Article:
Away from the chaos and hullabaloo of the capital, in the luscious arena of the foothill of Himalayas, live the honey hunter tribes of Nepal.
Honey hunter tribes? One may wonder. Honey hunter tribes are the native Gurungs and Ghales of the Himalayas of Nepal, where they have been residing for hundreds of years.
They are the sole experts in harvesting cliff honey, otherwise known as mad honey.
The cliff honey is popular among the locals and throughout the globe for its tremendous medicinal value, aphrodisiac, and hallucinogenic properties and thus named “Mad Honey.”
For a lot of the Gurung and Tamang tribes of Nepal, honey hunting is the major way to earn cash and provide the necessities for their family, which is one of the reasons that honey hunting is given so much importance.
Spring is the most foreseen and popular season to harvest the honey as the medicinal values are believed to be at a peak during the time of the year. The rush starts with early preparations.
It is the task of teamwork, and the only way the successful harvest can be achieved with a reduced chance of mishaps is when the task is done in the team.
The procedure that the hunters follow for the harvesting of the honey to this day is quite antiquated.
With no protective gears, safety nets, or protective harnesses, they venture to the steepest cliffs where the bees nest.
All the hunting team members gather and set out on the journey early in the morning. The long route to the destination is no piece of cake.
Narrow paths on the winding hills, somewhere slippery, and somewhere steep slopes only add the plight in the journey.
But hunters are experts in getting around the hurdles and obstacles like a pro with their jokes, wits, and experience sharing with the newcomers along the way.
The actual task of honey hunting starts with a puja, which is done by a shaman.
He offers the sacrifice of a cock to invoke the spirits of forest and cliffs and prays for their blessing, protection and ask to bestow good omen to them to avoid the occurrence of misfortunes and accidents.
The team takes the rest, eats their meal, and prepares themselves for the tedious task to follow.
The ladder is secured and dropped from the top of the clifftop all the way down to the bottom. The head honey hunter climbs the rope ladder and stays immobile in order not to alarm the honeybees. At the same time, the assistants remain at the bottom of the cliff to assist the headhunter with the directions, precautions.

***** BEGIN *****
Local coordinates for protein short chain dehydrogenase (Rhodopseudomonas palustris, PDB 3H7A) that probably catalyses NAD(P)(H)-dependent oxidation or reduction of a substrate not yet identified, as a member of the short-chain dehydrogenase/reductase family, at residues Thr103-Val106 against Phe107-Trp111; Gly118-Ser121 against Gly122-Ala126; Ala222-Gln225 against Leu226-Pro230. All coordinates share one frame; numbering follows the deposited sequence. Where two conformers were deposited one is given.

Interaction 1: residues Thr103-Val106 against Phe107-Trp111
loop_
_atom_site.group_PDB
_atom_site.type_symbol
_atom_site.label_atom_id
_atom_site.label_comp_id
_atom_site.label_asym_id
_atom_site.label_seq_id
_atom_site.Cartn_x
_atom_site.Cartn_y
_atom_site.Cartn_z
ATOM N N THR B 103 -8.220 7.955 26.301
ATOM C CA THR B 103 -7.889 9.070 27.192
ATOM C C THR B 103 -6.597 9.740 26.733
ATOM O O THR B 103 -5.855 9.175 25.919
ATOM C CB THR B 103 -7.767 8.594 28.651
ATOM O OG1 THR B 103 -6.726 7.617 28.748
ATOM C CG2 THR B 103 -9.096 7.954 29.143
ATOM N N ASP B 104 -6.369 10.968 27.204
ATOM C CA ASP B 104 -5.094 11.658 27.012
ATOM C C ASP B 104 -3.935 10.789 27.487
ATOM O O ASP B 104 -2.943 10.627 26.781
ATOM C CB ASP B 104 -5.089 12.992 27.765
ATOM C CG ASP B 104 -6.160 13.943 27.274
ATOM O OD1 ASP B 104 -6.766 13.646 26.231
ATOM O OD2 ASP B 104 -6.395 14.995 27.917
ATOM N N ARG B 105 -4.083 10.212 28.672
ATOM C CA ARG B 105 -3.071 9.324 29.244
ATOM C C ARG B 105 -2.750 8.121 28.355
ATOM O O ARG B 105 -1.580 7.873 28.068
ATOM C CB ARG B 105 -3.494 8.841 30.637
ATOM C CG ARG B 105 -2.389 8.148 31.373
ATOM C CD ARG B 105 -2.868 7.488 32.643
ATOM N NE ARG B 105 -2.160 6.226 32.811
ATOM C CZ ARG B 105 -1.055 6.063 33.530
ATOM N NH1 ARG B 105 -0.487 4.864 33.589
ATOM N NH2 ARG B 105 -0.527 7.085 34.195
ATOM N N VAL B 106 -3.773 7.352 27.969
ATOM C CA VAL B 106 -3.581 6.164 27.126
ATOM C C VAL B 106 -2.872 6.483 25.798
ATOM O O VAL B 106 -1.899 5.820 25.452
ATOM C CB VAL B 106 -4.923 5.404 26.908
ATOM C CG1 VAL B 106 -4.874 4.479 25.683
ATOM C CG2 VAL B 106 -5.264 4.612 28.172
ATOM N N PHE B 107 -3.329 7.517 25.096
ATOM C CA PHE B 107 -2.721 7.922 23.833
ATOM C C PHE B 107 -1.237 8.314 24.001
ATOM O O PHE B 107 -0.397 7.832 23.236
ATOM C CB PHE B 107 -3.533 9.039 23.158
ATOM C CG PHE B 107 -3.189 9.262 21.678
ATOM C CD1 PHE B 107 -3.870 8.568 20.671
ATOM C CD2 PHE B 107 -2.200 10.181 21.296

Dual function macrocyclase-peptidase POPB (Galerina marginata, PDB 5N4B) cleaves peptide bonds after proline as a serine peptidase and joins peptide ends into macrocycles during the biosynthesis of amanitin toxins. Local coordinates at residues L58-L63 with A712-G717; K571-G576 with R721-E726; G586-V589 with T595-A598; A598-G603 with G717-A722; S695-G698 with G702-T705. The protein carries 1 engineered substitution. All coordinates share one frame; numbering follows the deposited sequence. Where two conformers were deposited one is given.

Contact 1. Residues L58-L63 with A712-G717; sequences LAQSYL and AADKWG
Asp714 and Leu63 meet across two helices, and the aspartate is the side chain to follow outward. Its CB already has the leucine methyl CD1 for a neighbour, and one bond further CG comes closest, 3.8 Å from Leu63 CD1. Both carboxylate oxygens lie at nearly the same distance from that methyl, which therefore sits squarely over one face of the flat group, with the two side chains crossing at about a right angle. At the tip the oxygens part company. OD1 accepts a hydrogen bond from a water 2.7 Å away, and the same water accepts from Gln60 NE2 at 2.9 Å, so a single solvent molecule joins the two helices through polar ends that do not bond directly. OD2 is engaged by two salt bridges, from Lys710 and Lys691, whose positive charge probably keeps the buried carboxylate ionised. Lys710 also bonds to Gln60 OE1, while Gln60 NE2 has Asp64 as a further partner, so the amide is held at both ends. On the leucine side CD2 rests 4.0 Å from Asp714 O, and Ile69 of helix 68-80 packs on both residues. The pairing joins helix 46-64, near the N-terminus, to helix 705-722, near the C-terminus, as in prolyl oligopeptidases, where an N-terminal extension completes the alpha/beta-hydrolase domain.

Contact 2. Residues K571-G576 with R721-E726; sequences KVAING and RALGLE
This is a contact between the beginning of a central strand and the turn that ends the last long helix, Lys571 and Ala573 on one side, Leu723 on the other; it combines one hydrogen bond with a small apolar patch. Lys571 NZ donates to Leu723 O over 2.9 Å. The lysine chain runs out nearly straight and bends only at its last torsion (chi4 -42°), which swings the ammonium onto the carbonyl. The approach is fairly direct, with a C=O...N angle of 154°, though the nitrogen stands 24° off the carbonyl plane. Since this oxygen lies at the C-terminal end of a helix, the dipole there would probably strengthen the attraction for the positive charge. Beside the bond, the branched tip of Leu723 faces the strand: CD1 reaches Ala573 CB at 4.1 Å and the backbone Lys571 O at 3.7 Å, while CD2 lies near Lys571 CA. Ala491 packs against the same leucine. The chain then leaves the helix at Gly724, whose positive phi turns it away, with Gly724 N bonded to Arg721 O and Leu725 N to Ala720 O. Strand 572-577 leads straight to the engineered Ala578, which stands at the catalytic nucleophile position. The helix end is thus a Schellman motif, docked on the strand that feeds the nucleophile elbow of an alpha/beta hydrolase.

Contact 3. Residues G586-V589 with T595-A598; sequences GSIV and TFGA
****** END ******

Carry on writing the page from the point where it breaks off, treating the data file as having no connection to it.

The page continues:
Few hunters remain at the top of the cliff to collect the honey and wax that the headhunter detaches from the cliff. According to almanac, beekeepers don’t take all the money from the hives. They only take the excess honey so the bees won’t starve over the winters.
The hunters light the fire at the bottom to make the aggressive honeybees flee the beehive and try to make them docile. In some attempts, the giant bees provoke and often bit the outsiders.
But locals have a good rapport with honeybees. Even though the hunter’s body is covered within 3 cm giant bees, they hardly bite them, If they are their friends.
The thick smoke coming from the fire distracts the honeybees from the hunters and disperse them away from the hunters.
After the assurance of safety from the honeybees, the head honey hunter carefully detaches the honeycomb from the cliff with the help of sharpened bamboo sticks and drops them on the basket, which is suspended from the top of the cliff and is then pulled upwards and filtered.
It takes a few hours to days’ long journey from cliffside to the nearest inhabitants, and Gurungs are goods with physics. They carry up to 60 KG of honey in a single convey.
However, this does not mark the end of the work. The filtered honey is brought to the storehouse, and then again, it goes under several processes of filtrations until the best quality of mad honey is assured.
Then what? Then the honey is transported to Kathmandu and to various parts of the globe pleasing every customer. Every year, the honey harvesting season attracts a lot of international and local tourists.
Honey hunting in Nepal is a raw, adventurous, thrilling, and once-in-a-lifetime experience for anyone. You not only get to witness the daring honey hunters getting their way up with the challenges, but you also get to surround yourself with the most humble and down to earth people, the lush of the green jungle, the smile of the Himalayas, the greeting of the ever-flowing rivers, the hide and seek of the cliffs.